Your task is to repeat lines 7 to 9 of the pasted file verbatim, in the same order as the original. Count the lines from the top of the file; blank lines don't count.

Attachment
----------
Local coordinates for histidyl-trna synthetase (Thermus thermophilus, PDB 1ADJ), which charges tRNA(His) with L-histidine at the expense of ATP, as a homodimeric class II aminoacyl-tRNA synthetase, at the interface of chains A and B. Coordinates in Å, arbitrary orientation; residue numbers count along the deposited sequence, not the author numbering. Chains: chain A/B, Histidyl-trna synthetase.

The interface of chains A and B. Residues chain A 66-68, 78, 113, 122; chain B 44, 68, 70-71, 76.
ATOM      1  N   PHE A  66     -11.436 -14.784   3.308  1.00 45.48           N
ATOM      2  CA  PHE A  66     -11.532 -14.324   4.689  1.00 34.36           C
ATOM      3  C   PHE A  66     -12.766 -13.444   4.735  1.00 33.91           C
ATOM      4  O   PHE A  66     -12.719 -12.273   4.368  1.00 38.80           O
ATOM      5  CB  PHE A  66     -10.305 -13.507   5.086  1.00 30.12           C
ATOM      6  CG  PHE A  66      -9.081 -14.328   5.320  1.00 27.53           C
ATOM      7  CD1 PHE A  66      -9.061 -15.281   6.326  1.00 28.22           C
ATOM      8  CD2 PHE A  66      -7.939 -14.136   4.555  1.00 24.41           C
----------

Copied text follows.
ATOM      5  CB  PHE A  66     -10.305 -13.507   5.086  1.00 30.12           C
ATOM      6  CG  PHE A  66      -9.081 -14.328   5.320  1.00 27.53           C
ATOM      7  CD1 PHE A  66      -9.061 -15.281   6.326  1.00 28.22           C